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Ten lessons from my MBA Project

It’s blog time – that moment when I put fingers to the keyboard and reflect on my research journey.  An insight that has been re-emerging (as I wrote a blog entry on this topic previously http://web.me.com/kiwicito/Site/My_Blog/Entries/2010/7/19_Becoming_a_Researcher.html) is that the MRes part of the PhD is all about becoming a researcher, and is not dominated by the topic of interest.  I suppose this should be obvious, but if you have the end in mind – then a contribution to knowledge in an area of interest, then research journey can look quite different.  I can explain this by saying that right now, I am learning much more about research itself.  Research philosophy, methodology, and method is omnipresent, rather than it being about organizational identity in the project environment.  I can see this shifting over-time, but it is not the current centre of my universe.

 

When I look back on my MBA, the emphasis was about learning the language of business, and the crown jewel was assembling a dissertation that involved doing some research in an area of interest to business.   But the emphasis was business first, and research second and I realize now that the dissertation could only have reached a sufficient quality that matched ones research skill level.

 

In my research project I did an auto-ethnographical study, and my being a bit narcissistic I loved that.  I had little access to negotiate, accept for some interviews I conducted, and the internal access question of how much I was willing to confess to myself, and therefore to others through my writing!

 

Now, the picture looks different with Research Philosophy and Method classes under my belt.  So today I take a look back on this research and offer a blog sized critique, extracting the extant lessons for me.  First the positives,

 

Methodology

Under advisement from my advisor, I did maintain a clear separation of the coaching experience, and any literature review, or research during the coaching.  This enabled the experience to be genuine and not interfered with by concepts or others experiences.

 

Data Collection

I used multi-method (interview and auto-ethnography) not that I really appreciated the significance at the time.  I recorded and transcribed all the coaching transcripts – a great source of data to analyze, and I used my actions list between the coaching sessions as another source of data to see progress in-between sessions.  Lesson 1: Real life events are excellent sources of insight.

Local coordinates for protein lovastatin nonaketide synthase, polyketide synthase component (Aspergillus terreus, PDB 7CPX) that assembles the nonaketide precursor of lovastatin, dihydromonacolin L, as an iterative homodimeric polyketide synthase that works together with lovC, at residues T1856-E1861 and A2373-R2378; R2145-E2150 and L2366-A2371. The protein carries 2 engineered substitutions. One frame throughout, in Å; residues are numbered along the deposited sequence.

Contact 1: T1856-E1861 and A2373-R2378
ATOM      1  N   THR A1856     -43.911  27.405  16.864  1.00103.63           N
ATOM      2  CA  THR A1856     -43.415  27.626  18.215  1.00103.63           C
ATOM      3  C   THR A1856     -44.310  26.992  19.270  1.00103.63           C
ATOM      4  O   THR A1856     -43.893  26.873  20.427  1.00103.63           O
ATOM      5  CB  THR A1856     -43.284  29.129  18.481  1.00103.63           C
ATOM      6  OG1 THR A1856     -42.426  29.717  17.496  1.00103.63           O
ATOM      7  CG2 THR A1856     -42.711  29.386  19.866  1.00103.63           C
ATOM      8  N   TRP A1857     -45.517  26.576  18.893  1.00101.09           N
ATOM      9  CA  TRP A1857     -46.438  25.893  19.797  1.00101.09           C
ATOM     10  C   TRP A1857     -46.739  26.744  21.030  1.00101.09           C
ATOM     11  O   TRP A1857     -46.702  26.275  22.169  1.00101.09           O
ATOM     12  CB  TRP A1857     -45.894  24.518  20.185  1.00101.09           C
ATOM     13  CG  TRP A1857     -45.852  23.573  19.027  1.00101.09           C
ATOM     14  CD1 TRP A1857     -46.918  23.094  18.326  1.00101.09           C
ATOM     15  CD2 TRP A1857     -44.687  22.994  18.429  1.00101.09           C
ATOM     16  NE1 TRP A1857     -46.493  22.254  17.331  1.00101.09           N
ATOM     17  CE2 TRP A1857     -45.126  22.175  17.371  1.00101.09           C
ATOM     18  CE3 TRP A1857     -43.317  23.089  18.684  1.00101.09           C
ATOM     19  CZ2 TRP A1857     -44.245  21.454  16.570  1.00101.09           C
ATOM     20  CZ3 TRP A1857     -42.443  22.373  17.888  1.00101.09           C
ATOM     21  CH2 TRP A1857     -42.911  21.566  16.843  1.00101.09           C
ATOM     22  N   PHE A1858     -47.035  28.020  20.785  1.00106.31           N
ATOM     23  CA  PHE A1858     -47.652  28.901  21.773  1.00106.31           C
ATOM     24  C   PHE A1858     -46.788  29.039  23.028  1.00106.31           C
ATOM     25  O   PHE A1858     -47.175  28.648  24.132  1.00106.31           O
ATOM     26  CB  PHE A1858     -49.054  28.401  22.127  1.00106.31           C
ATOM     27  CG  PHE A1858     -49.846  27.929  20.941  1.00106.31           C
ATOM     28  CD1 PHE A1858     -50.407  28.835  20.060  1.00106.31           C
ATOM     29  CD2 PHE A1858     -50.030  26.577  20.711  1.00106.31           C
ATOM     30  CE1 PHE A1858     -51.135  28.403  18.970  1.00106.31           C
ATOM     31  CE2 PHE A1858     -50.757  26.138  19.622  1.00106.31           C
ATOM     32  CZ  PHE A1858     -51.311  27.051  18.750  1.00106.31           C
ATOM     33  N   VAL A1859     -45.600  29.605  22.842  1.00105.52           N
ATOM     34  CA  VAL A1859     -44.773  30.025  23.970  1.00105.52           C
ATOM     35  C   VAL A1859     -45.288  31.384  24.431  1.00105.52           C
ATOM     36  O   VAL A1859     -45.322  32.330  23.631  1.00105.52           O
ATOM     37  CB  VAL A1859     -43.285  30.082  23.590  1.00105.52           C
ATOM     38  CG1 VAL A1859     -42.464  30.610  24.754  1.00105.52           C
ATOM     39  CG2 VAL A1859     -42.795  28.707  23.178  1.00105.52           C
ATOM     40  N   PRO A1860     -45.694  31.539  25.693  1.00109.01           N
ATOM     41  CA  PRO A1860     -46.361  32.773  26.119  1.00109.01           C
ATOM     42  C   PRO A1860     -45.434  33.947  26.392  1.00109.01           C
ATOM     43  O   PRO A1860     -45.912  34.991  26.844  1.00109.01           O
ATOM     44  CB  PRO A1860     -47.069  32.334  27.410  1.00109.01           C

Data Analysis

While I might have lacked scientific rigour, I was pushed by my advisor to do a second order analysis – and too be honest I was not sure what that was at the time.  From this second order analysis, a model of my personal experience did emerge.  Returning to viewing the literature in light of my findings, and extracting other models previously published, then comparing and contrasting these was most productive.  One contribution I feel from the project was the idea that the coachee ‘unconsciously assimilates’ the skills of coaching from the coach.  As I went back into the literature it was here I discovered a link between coaching with adult learning theories, a particularly cool outcome.  Lesson 2: Research is iterative.

 

Writing

This for me was the most enjoyable part of the project, and not at all in the spirit of writing perfect English grammar either, but instead from the creativity, empowerment, and digging back into my memory bank to write the non-fiction vignettes that I used as a rhetorical tool for taking the reader through my story.  What worked really well was sharing often my writing and getting feedback!Lesson 3: Always get feedback on writing from others.  Now the negatives,

 

Philosophy

My understanding of my philosophical position was non existent.  I picked the phenomenon under study – executive coaching, a coachee perspective, and thinking that a pure way of getting an insider view, and therefore auto-ethnography was selected right of the bat!